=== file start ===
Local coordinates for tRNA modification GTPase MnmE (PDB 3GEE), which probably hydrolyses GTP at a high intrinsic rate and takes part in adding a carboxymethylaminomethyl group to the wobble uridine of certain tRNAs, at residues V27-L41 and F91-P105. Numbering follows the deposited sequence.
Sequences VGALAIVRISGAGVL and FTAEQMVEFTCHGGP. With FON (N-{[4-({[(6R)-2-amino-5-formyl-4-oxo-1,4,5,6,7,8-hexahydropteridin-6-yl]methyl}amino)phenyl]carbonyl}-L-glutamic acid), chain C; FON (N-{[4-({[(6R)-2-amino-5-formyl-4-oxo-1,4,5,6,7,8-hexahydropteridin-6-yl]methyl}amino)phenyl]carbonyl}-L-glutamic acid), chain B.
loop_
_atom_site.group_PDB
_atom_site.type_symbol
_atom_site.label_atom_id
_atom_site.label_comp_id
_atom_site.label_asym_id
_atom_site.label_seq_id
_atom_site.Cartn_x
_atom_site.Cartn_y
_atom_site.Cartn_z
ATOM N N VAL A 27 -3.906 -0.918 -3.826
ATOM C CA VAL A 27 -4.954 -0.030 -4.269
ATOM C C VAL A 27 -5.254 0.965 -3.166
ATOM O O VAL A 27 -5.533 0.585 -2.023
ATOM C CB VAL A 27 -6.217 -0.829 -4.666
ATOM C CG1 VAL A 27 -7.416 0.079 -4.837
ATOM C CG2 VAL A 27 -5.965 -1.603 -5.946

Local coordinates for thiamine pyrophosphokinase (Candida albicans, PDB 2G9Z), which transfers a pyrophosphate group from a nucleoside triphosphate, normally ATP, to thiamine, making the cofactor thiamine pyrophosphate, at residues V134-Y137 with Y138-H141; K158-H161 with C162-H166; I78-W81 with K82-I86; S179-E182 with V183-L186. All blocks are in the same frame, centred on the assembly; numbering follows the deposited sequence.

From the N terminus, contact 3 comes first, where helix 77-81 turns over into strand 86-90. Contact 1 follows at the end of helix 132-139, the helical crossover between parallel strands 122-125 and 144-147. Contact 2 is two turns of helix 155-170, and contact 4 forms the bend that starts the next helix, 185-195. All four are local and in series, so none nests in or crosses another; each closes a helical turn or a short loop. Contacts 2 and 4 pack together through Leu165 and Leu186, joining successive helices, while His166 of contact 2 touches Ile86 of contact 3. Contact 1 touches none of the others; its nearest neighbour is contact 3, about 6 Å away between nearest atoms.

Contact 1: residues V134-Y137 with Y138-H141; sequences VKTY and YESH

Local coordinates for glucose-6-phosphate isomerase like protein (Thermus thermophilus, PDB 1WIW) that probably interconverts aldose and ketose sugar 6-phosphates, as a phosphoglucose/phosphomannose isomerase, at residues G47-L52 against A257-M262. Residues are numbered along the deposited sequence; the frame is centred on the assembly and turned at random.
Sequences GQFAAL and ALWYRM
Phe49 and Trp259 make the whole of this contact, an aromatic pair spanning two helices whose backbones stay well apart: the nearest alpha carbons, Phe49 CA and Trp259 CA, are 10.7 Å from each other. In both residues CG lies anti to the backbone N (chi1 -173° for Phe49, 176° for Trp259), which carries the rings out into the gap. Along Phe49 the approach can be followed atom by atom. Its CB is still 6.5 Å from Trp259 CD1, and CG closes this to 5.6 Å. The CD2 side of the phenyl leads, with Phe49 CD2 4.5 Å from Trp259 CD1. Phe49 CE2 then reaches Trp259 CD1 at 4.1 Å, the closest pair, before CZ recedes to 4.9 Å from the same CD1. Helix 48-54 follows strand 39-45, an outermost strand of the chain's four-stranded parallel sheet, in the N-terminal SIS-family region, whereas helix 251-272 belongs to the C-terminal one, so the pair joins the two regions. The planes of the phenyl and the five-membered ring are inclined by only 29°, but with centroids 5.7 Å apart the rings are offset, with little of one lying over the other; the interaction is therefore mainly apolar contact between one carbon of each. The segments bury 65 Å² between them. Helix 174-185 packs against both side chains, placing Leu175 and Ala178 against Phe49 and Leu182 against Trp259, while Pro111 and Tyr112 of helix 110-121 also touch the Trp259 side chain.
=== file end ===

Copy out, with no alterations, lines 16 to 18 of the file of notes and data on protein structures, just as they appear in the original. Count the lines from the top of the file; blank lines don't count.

ATOM O O VAL A 27 -5.533 0.585 -2.023
ATOM C CB VAL A 27 -6.217 -0.829 -4.666
ATOM C CG1 VAL A 27 -7.416 0.079 -4.837